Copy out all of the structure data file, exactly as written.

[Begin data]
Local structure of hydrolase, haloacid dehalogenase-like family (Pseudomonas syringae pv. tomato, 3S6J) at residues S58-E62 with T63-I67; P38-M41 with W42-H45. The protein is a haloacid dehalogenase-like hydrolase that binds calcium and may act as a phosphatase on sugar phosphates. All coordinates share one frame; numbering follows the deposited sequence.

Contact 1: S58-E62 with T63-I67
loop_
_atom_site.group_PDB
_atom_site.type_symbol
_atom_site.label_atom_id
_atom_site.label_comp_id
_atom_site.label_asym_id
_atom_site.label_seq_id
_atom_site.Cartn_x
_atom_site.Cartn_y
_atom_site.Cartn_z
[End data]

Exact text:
Local structure of hydrolase, haloacid dehalogenase-like family (Pseudomonas syringae pv. tomato, 3S6J) at residues S58-E62 with T63-I67; P38-M41 with W42-H45. The protein is a haloacid dehalogenase-like hydrolase that binds calcium and may act as a phosphatase on sugar phosphates. All coordinates share one frame; numbering follows the deposited sequence.

Contact 1: S58-E62 with T63-I67
loop_
_atom_site.group_PDB
_atom_site.type_symbol
_atom_site.label_atom_id
_atom_site.label_comp_id
_atom_site.label_asym_id
_atom_site.label_seq_id
_atom_site.Cartn_x
_atom_site.Cartn_y
_atom_site.Cartn_z